Ali: I’m probably a little bit less qualified to speak on the business case just because I’m really focused on the policy-regulatory development side. I’ll put it this way: I would say it’s a positive thing, but I would argue that it’s possible that it cuts both ways.

This is why: From a public-perception perspective, it seems very obvious that having congressional interest in this topic is a good thing, because they’re going to look into it. There’s good research. They’re going be able to listen to testimony, and all the stuff that we want them to see, to allow for better education. That’s great.

From the cynic’s perspective – and this isn’t necessarily how I feel, but I just want to know it as a consideration for you and for folks – anytime you have a lot of attention on a specific topic, especially when it’s high profile, especially when there are people who are hoping or are curious about what the outcomes are, there’s always this level of pausing. This kind of wait-and-see aspect that has to happen. You see this with state governments where a task force will be created by a legislature that is supposed to look into a thing, and while that task force is looking into the thing, other aspects of progress on that thing can’t really happen because the energy of that progress is really held in that committee.

Everyone wants to find the kind of regulators or the overseers or whoever that don’t have any conflicts. They don’t have any interest, but they also have to have expertise. We’re kind of trying to find experts that don’t necessarily exist that much at this point in time because almost everybody that’s involved in the field has some personal interest. That’s not a critique, it’s just an observation.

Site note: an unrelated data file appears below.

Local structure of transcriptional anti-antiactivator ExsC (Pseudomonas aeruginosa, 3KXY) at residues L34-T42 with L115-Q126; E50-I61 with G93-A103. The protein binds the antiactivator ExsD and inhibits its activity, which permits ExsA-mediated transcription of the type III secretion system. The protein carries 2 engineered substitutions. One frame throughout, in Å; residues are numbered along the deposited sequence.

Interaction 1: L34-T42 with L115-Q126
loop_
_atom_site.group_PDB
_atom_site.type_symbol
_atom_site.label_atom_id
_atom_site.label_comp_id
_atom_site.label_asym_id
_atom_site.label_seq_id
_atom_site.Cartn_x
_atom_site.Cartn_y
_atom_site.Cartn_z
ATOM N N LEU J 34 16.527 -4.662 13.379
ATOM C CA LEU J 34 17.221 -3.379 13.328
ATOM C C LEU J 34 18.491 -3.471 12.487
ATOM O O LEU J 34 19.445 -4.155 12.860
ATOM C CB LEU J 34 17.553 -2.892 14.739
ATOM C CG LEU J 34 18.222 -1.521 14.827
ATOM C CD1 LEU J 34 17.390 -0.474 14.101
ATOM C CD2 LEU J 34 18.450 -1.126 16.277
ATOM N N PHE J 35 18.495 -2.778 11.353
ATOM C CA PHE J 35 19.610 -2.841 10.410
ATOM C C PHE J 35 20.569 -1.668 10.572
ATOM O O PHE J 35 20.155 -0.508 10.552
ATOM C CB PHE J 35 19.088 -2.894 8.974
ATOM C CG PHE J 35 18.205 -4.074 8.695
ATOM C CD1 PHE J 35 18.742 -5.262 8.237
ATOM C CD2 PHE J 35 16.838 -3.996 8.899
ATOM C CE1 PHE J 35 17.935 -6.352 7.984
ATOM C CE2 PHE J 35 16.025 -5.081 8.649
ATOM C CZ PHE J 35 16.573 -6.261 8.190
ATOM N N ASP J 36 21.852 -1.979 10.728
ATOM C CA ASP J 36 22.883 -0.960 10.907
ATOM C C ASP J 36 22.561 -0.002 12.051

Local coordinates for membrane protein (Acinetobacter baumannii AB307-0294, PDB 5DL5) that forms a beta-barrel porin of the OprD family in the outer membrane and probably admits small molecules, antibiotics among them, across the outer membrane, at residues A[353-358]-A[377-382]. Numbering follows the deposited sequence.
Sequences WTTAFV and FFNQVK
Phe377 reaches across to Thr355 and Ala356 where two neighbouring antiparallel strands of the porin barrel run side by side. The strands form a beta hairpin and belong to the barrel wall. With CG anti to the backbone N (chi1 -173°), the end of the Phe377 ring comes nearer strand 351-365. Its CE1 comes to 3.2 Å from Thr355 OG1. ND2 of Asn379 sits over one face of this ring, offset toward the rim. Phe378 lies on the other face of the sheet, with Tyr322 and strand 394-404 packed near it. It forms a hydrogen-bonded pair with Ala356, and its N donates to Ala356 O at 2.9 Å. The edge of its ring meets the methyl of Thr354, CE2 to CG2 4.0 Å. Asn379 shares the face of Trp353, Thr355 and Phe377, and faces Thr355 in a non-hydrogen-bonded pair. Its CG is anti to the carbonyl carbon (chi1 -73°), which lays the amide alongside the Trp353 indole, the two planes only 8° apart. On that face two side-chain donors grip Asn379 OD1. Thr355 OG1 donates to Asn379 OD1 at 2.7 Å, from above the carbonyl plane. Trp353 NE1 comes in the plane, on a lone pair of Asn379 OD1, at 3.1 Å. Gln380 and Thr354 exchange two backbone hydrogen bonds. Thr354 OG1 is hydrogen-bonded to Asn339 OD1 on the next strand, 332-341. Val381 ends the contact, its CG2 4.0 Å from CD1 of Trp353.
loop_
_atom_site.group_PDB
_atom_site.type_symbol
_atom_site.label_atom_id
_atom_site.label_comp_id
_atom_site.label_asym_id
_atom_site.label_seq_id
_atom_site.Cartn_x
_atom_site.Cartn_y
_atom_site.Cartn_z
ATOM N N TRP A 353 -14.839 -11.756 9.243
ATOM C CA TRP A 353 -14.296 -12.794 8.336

And I think that, for this particular group, it actually is in everyone’s interest for there to be more of this kind of independent review on policy changes, economic changes, and so on. I do think that this will give people more confidence that the federal government may be less likely to interfere in a way that’s negatively impactful on people or businesses in different states and so on.

This conversation was edited for length and clarity.

Dave Hodes

David Hodes is a business journalist based in the Washington D.C. metropolitan area. He has contributed feature articles to several cannabis and psychedelics publications, as well as general business/lifestyle publications, on a variety of topics. Hodes was selected as 2018 Journalist of the Year by Americans for Safe Access. He is a member of the National Press Club, and the deputy booking agent for the National Press Club Headliners Committee.